I took this at The Enjoy Centre this morning, on our way in to brunch with an unlikely but wonderful little group of friends we meet with once a month. It’s the most enormous greenhouse I’ve ever been in, gorgeous, and permits Edmontonians little tastes of summer and virtual patio-dining long before summer actually arrives here in Alberta.
I took it because my eyes are hungry for beauty at this time of year. We’re well into spring, by the calendar, but the ice has been off the lake for just a week or so, and the trees are mostly still bare.
Over my Reuben, one of my friends, Millie, suggested my blog functions kind of like a journal for me. She’s right, though of course there’s much I’d put into a journal but not publish. But it got me thinking about why I—why any of us—blog.
Bloggers blog for all kinds of reasons, from what I can see—reasons that range from therapeutic ones, to growing their business, to a generous sharing of ideas and information, to just being addicted to the keyboard. Many of us write just for the sake of writing.
I do write as therapy; Millie’s quite right. I’m in need of all things therapeutic at this post-cancer, menopausal (not-quite-ready-to-work-tons-but-often-lonely-and-not-quite-ready-to-retire) point in my life. I write to organize and clarify my thoughts and feelings, to share with others what I’ve learned or experienced or discovered, to talk to others who may have had similar thoughts or experiences or points of view, and because I miss the community of readers I had when I was writing a health column a couple of years ago. Those conversations honed my thinking, and expanded it, and gratified me in many ways, and one of my goals is to rebuild a little of that community.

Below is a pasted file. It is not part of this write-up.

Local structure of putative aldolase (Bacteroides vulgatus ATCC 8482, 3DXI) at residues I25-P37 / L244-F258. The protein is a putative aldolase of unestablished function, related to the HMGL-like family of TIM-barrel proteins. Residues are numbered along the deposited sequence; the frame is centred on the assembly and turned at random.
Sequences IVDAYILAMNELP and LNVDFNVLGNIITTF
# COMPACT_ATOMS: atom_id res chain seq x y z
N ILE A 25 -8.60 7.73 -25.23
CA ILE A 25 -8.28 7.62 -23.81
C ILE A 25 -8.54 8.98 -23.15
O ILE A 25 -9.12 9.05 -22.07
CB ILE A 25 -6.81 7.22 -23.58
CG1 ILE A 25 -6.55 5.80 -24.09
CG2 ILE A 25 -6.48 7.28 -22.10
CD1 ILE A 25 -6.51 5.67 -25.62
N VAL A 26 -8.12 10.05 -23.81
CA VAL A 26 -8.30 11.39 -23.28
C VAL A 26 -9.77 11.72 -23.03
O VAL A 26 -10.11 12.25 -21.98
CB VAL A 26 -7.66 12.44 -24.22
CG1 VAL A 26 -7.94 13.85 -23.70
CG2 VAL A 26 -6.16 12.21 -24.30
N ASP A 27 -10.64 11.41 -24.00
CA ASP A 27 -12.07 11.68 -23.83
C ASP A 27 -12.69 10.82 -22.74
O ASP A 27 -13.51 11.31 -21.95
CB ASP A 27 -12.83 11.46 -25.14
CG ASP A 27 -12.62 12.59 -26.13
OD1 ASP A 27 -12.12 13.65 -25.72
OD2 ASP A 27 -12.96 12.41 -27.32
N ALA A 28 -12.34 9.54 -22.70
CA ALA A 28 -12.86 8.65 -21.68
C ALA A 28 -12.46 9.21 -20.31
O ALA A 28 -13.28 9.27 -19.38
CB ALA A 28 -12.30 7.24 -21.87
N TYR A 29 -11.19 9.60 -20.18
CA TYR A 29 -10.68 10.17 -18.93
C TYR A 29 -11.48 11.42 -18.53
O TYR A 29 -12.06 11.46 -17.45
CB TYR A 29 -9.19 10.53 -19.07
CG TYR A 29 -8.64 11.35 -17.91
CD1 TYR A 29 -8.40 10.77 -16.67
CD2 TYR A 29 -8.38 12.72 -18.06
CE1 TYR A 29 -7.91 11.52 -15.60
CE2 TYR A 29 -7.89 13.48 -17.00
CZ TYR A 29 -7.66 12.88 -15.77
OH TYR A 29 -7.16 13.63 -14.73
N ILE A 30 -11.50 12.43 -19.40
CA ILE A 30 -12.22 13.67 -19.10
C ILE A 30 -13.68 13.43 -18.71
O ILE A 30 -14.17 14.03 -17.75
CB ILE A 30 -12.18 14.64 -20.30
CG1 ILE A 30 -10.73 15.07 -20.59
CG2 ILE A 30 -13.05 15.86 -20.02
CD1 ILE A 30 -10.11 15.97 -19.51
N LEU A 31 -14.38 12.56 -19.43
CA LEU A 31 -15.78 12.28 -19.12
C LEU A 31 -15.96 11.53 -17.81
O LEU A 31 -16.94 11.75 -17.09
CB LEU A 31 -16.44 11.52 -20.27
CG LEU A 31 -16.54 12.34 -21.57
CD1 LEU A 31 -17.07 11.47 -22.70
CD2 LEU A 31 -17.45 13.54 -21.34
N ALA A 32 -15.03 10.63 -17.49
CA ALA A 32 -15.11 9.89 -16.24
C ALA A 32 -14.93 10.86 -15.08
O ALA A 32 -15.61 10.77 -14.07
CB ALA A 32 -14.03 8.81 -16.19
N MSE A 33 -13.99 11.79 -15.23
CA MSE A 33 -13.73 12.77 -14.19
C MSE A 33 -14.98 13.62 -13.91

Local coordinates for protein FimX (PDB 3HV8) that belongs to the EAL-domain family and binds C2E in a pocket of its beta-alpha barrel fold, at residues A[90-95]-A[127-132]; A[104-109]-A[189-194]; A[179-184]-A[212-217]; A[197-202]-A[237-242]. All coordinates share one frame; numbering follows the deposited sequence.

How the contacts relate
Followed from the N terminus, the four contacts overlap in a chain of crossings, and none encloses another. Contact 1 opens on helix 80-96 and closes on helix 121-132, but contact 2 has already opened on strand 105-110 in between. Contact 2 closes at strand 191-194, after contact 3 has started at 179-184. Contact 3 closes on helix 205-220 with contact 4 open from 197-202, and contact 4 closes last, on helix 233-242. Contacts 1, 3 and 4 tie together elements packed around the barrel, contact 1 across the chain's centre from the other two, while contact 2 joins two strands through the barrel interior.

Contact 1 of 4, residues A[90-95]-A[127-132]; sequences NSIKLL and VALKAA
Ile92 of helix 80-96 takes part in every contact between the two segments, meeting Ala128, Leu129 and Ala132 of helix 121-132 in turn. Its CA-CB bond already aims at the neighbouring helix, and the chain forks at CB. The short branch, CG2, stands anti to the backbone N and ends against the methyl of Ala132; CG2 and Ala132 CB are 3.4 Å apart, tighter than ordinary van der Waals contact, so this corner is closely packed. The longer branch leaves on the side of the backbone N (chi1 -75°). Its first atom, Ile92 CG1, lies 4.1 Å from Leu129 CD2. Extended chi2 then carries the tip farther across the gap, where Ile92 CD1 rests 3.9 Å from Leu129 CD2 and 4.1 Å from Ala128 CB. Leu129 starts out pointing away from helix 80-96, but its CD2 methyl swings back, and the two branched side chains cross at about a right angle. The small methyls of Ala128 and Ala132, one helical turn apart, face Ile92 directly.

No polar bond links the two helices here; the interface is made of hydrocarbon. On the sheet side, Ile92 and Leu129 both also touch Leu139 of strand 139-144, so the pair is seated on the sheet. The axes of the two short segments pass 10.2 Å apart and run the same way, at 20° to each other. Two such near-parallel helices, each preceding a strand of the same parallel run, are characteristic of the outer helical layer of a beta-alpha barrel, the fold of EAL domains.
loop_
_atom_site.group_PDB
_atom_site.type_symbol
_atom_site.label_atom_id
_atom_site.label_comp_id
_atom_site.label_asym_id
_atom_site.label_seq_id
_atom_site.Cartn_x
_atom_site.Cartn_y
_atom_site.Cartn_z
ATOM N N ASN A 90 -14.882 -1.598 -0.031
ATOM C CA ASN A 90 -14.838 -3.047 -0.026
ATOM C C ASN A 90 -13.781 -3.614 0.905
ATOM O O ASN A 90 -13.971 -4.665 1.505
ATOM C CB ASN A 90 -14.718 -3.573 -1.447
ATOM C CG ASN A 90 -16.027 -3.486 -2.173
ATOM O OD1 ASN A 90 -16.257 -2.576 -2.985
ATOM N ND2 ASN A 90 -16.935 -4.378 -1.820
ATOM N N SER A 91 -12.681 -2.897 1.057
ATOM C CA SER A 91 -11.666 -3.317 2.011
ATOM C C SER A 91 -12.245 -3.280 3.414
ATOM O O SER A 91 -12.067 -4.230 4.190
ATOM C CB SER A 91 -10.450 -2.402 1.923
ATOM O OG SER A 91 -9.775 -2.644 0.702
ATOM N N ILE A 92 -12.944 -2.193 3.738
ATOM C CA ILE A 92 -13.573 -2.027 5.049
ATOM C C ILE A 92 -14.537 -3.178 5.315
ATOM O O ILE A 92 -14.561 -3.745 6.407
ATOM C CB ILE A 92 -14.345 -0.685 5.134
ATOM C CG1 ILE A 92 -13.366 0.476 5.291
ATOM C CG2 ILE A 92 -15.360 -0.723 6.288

I also write because I’m one of those with itchy fingers; I just need to write. I sometimes write because I need a break from what I’m doing, and have nobody in the next office or cubicle to exchange a hello with. I often write to finish unfinished conversations too, hence the tagline of the site. (I almost always have afterthoughts in the wake of social interactions, and it’s a nice way to tidy up the loose ends.)
So there it is. I’m one of hundreds of thousands out there doing it. I follow bloggers who offer me the kind of information I’m after, fresh insights, and—maybe most important to me—those who offer me their humanity. And, for right now at least, I’m enjoying adding my own little melody to the vast and fascinating symphony of sound out there.
It’s not for everyone of course—some people don’t like to write, most are far too busy with more concretely productive ventures, and many are too private for it. But I’ve found amazing connections through writing in the past—met wonderful people, some of whom have become wonderful friends.
Why do you blog, or not? Chime in, please, it’ll be fun.